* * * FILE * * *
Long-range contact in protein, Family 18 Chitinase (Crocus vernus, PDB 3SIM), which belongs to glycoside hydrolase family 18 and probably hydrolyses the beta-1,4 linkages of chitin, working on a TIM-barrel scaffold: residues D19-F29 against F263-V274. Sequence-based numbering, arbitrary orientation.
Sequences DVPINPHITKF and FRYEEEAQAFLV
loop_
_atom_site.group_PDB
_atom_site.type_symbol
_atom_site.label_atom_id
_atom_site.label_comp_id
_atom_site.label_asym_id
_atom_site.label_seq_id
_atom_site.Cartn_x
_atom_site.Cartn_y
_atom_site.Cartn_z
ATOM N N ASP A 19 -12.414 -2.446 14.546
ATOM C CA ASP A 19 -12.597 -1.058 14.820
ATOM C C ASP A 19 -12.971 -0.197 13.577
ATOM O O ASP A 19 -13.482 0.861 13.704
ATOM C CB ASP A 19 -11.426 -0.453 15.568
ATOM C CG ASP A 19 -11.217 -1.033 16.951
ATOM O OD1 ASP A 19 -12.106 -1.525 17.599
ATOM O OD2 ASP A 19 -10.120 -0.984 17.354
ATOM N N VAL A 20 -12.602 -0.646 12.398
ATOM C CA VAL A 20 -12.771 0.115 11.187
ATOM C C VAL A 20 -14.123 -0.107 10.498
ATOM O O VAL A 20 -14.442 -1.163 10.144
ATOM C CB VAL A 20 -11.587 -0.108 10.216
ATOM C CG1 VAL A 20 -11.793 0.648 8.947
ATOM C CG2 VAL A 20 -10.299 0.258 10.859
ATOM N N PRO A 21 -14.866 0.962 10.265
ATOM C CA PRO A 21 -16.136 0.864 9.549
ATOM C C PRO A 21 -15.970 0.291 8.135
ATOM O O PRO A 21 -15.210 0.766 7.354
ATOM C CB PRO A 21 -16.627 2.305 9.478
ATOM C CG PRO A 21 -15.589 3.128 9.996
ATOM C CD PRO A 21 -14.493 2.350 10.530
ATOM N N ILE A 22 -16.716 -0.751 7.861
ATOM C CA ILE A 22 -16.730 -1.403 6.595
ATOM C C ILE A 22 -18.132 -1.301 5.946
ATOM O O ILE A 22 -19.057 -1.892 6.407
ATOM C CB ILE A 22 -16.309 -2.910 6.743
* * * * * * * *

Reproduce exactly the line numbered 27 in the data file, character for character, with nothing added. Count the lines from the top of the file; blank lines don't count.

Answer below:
ATOM C CG2 VAL A 20 -10.299 0.258 10.859